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Russia

Russians Say Billion-Dollar Telescopes Needed To Warn Of Next Meteorites

Screenshot of a dashboard cam video of the Feb. 15, 2013 meteor shower in Russia
Screenshot of a dashboard cam video of the Feb. 15, 2013 meteor shower in Russia
Anastasia Strelkovskaya

MOSCOW - After the meteorite shower and the damage it caused last Friday, Russian scientists say the threat from the sky is serious -- and something must be done.

Scientists recommended that the threat could be minimized by creating a network of modern telescopes, at a cost of around two billion dollars. These experts suggested the funds should be diverted from other areas of the national budget, most notably from the army and the space exploration budget, in an effort to develop a national defense against extra-terrestrial rocks.

Friday’s meteorite shower, which caused minor injuries to more than 1000 residents and substantial property damage, was not Russia’s first brush with meteorites. In 1908 a meteorite exploded over Siberia with around 1,000 times the power of the nuclear bomb dropped on Hiroshima. The explosion, which is referred to as the Tunguska Event, knocked down around 80 million trees in an 830 square mile area. Thanks to the area’s remoteness, no one was injured, but the blast could have easily wiped out a major metropolitan area. In 1947, another meteorite exploded in the Russian far east, again with no fatalities.

According Lidiya Ryicklova, a department head at the Institute of Astronomy, Russia needs to create a network of telescopes to prevent meteorite impacts in the future. “We had a lot of telescopes in the Soviet Union. And it’s not only about the telescope’s diameter – we have a very large one, but it only has a very narrow field of vision. We need a powerful telescope with a wider field of vision. We had a lot of good telescopes in the Soviet Union, but they were set in places that had the best view of the Cosmos – the mountains in Turkmenistan and Uzbekistan. And now we don’t have anything. The smaller the cosmic body, the more likely they are to fall to the earth,” Ryicklova explained.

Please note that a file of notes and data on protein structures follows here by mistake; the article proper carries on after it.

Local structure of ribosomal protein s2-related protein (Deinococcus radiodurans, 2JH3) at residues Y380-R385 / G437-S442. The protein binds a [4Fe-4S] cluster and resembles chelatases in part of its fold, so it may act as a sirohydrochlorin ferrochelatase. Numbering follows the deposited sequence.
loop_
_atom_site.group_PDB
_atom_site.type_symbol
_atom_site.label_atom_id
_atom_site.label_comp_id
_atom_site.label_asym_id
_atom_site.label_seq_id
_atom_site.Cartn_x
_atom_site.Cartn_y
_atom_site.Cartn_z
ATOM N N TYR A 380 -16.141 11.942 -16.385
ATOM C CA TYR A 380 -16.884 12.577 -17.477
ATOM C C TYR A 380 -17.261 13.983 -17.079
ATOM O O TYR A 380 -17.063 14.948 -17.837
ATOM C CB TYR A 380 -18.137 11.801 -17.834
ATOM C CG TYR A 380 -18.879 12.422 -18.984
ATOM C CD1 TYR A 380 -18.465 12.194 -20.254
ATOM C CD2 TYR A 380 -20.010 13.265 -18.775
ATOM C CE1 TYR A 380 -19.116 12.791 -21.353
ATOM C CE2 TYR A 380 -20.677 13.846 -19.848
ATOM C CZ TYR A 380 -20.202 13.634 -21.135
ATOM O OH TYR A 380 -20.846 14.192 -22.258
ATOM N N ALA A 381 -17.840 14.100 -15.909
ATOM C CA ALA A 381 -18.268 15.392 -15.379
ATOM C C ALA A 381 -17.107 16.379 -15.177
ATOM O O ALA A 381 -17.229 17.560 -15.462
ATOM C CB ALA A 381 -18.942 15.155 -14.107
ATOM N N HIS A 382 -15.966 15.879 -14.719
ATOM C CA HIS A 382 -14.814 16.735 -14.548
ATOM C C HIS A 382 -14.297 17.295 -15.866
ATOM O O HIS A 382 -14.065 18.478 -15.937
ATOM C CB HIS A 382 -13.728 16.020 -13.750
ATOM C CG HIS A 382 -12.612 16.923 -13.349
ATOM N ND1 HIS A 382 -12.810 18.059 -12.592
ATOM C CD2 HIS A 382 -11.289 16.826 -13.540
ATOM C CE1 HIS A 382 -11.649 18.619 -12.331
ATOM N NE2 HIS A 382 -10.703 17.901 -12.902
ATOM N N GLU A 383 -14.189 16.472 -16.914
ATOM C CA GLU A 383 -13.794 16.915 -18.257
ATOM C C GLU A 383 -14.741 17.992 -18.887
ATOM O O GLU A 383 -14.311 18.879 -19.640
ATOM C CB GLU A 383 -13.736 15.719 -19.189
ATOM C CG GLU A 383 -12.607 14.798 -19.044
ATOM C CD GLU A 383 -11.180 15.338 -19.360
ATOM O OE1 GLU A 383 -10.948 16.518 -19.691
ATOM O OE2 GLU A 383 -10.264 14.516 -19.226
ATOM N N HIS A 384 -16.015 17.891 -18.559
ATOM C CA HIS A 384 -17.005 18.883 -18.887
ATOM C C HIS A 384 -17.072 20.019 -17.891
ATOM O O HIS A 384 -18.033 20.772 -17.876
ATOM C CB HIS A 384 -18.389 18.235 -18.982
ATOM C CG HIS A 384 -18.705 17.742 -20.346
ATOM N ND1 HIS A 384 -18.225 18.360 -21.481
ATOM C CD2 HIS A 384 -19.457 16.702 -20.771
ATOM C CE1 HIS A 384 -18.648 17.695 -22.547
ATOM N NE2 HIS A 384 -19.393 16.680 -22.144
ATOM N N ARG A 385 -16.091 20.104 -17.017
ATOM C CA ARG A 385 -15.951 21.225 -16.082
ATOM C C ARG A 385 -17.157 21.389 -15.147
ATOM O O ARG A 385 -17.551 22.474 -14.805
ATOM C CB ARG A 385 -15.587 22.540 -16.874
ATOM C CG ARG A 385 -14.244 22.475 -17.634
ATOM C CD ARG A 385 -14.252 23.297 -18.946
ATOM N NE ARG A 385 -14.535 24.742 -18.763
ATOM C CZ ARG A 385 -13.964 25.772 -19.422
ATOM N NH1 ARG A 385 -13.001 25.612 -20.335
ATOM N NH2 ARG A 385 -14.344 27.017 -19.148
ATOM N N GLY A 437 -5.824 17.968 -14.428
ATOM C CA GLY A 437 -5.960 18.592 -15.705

Threats from above

RosKosmos, the Russian NASA equivalent, has already green-lighted a meteor-shield program. According to Konstantin Tsyibko, a Senator from Chelyabinskii Region – where Friday’s meteorite shower caused property damage – the country needs to reorient its budget away from the military and from space exploration to address the threats from the Cosmos.

"I think that people are hoping that if you can develop an Anti-Ballistic Missile Shield to protect the country during a war, then there is both a technical and financial ability to create something that will prevent meteors, it’s just a matter of reorienting our priorities. And that will probably be possible. And the scientists say that, theoretically at least, we have everything we need to build that protection system. The important issue is that the military project has always been considered the most important. It turns out that inter-governmental problems are not the only source of danger,” Tsyibko explained.

Many people still haven’t wrapped their heads around the meteorite shower on Friday. But according to Aleksander Bagrov, a researcher at the Astronomy Institute, it was a wake-up call about the importance of taking the threats from asteroid and meteors seriously. Bagrov also underlined that the events on Friday were very similar in many ways, if not in scale, to the extremely powerful and destructive Tunguska event.

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